Behind the Band Name: Foghat

Originally from England, Foghat certainly made an impression in the U.S. Known for incorporating the sound of slide guitar into their rock music, Foghat formed in 1971 in London after founding members Dave Peverett, Tony Stevens and Roger Earl left their previous English blues rock band, Savoy Brown.

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Rod Price brought in the group’s signature slide guitar after he left Black Cat Bones. The band soon began a journey that would lead them to legendary rock star status. Below, we explore the meaning behind the band name, Foghat.

Meaning Behind the Band Name

The name originated from a word that Peverett and his brother John made up during a Scrabble-like game they were playing as children. Though legend has it that “Foghat” is a riff off the curse word, “fuck,” Peverett put those rumors to rest when he shared that it was actually a “nonsense word” he and his brother created. Peverett recalls in an archived interview with In the Studio that the name calls back to his childhood when he and his brother John were making up “silly words” while playing a game.

“This word ‘Foghat’ came up and we thought it was hilarious at the time,” he said. “We never found a use for it for a while.”

When playing with Chris Youlden when he joined Savoy Brown, Peverett said Youlden wanted to change his name to Luther Foghat. But just after recording their self-titled debut album, which was released in 1972, the band needed a name. That’s when Peverett went into the memory bank and pitched ‘Foghat.’

“When we did the first album, we had it all ready to go, the artwork was done….we didn’t like the name we had at that time, which was Brandywine, which sounded like a Kingston trio kind of band,” Peverett said, noting that the name reminded him of a folk band. “I came up with the little drawing of the guy with this hat and everybody said ‘at least we’ve got a logo, we’ll go with the Foghat.’ And that was it.”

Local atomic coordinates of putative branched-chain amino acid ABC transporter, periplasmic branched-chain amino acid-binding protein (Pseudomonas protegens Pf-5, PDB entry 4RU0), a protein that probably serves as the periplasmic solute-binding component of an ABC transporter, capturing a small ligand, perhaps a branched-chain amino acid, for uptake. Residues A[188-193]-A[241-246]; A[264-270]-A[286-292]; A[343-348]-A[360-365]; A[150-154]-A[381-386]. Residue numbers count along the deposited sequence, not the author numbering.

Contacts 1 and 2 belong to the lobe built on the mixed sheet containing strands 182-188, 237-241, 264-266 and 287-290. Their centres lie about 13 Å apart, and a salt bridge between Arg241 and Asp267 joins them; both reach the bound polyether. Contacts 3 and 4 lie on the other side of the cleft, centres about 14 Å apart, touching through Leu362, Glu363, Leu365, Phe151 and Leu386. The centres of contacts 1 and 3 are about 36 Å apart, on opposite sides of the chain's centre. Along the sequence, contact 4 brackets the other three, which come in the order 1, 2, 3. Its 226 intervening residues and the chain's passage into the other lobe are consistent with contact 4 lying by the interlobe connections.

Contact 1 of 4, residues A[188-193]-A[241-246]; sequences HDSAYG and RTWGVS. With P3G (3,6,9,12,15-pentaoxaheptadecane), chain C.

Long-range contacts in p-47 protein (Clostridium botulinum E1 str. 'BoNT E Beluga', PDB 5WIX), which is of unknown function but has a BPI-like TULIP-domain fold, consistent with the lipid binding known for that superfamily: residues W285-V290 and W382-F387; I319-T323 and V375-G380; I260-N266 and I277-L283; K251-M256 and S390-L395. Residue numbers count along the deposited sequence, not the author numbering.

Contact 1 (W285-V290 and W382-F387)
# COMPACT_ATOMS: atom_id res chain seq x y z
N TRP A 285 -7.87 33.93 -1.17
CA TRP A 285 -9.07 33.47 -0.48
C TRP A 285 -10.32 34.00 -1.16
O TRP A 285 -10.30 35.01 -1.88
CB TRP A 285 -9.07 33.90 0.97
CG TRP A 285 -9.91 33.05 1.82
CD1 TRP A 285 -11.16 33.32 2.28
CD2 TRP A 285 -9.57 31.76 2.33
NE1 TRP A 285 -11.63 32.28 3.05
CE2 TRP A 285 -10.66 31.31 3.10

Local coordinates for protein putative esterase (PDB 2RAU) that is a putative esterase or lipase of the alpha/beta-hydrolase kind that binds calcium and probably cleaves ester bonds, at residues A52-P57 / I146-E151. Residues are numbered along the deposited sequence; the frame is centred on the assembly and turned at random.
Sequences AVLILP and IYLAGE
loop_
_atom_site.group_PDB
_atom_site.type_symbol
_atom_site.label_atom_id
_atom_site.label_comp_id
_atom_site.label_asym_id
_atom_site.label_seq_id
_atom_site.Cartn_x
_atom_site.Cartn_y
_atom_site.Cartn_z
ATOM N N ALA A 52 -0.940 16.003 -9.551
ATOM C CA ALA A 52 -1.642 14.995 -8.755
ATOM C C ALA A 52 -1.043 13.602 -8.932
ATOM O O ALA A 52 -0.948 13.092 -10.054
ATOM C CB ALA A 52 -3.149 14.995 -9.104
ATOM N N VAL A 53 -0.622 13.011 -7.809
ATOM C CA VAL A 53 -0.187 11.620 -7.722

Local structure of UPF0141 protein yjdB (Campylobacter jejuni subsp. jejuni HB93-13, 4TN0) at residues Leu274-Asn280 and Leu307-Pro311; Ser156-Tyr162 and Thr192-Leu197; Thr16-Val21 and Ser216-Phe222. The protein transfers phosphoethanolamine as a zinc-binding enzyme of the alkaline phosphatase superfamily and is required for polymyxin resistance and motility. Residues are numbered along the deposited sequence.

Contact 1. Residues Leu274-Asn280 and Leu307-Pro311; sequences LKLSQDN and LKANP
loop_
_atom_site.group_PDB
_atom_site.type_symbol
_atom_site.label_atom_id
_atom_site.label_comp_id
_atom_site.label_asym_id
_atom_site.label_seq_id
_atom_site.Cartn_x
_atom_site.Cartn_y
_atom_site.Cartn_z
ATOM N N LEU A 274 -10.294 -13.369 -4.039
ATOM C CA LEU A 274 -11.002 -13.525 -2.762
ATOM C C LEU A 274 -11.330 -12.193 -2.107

The back cover of Foghat features Peverett’s sketch drawing of a cartoon man’s face with his tongue sticking out with fog pouring out of his hat. “[Peverett] used this new word to create Junior Foghat, an imaginary childhood playmate who became an alter ego and therefore the genesis of the ‘Lonesome Dave’ persona that he was to employ as a performer,” according to Rock and Roll Paradise.

Lasting Legacy

After relocating to the U.S. after signing with Bearsville Records, Foghat dominated the rock scene throughout the 1970s, with five of their albums certified gold for sales north of 500,000 copies. Two albums, Fool For the City and Foghat Live, both achieved platinum status for sales of a million copies or more. “Slow Ride,” “I Just Want to Make Love to You,” “Drivin’ Wheel” and “Third Time Lucky (First Time I Was a Fool)” are among their most recognizable hits.

“It happened suddenly,″ Peverett recalled in a 1998 interview with The Associated Press regarding the band’s success. “I don’t think I realized at the time how big the band was. We were still playing and had the same mentality of coming up with songs for the next album. We looked up, we were headlining big arenas. It was nice to go through that and survive it. I think we were pretty levelheaded compared to some people.″

Peverett departed the group in 1984 and upon returning to the U.S. in 1990 he established a new iteration, Lonesome Dave’s Foghat. The band featured former Wild Cherry guitarist Bryan Bassett and Stephen Dees and Eddie Zyne, bassist and drummer for Hall & Oates, respectively. Price also made guest appearances.

Peverett passed away at the age of 56 in 2000 following complications from cancer. Price followed in 2005 after suffering a heart attack. 2021 marked Foghat’s 50th anniversary. The band lives on today with the current lineup of original member Earl, along with Bassett, Rodney O’Quinn on bass guitar and lead singer and guitarist Scott Holt.

(Photo by GAB Archive/Redferns)

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